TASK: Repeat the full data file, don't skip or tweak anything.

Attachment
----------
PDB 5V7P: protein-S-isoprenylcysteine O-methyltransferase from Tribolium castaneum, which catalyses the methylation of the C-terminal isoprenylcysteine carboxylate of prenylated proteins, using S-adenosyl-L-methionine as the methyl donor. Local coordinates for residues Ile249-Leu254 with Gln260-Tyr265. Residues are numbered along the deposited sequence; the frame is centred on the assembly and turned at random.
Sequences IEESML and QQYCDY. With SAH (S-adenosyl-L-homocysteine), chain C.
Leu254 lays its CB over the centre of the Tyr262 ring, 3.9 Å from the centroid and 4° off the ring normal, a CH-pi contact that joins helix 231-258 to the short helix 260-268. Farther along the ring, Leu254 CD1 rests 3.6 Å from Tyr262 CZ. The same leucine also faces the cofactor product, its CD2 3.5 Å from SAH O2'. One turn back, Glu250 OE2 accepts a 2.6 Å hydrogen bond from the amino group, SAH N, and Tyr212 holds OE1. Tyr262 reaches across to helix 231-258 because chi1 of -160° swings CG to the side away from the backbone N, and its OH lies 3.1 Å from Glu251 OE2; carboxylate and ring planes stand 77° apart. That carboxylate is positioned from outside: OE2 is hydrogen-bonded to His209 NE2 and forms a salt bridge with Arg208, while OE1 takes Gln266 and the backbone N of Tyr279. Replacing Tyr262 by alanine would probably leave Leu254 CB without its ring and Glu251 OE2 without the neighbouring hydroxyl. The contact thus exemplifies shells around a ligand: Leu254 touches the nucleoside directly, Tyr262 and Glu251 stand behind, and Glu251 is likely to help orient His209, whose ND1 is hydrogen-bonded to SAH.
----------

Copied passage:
PDB 5V7P: protein-S-isoprenylcysteine O-methyltransferase from Tribolium castaneum, which catalyses the methylation of the C-terminal isoprenylcysteine carboxylate of prenylated proteins, using S-adenosyl-L-methionine as the methyl donor. Local coordinates for residues Ile249-Leu254 with Gln260-Tyr265. Residues are numbered along the deposited sequence; the frame is centred on the assembly and turned at random.
Sequences IEESML and QQYCDY. With SAH (S-adenosyl-L-homocysteine), chain C.
Leu254 lays its CB over the centre of the Tyr262 ring, 3.9 Å from the centroid and 4° off the ring normal, a CH-pi contact that joins helix 231-258 to the short helix 260-268. Farther along the ring, Leu254 CD1 rests 3.6 Å from Tyr262 CZ. The same leucine also faces the cofactor product, its CD2 3.5 Å from SAH O2'. One turn back, Glu250 OE2 accepts a 2.6 Å hydrogen bond from the amino group, SAH N, and Tyr212 holds OE1. Tyr262 reaches across to helix 231-258 because chi1 of -160° swings CG to the side away from the backbone N, and its OH lies 3.1 Å from Glu251 OE2; carboxylate and ring planes stand 77° apart. That carboxylate is positioned from outside: OE2 is hydrogen-bonded to His209 NE2 and forms a salt bridge with Arg208, while OE1 takes Gln266 and the backbone N of Tyr279. Replacing Tyr262 by alanine would probably leave Leu254 CB without its ring and Glu251 OE2 without the neighbouring hydroxyl. The contact thus exemplifies shells around a ligand: Leu254 touches the nucleoside directly, Tyr262 and Glu251 stand behind, and Glu251 is likely to help orient His209, whose ND1 is hydrogen-bonded to SAH.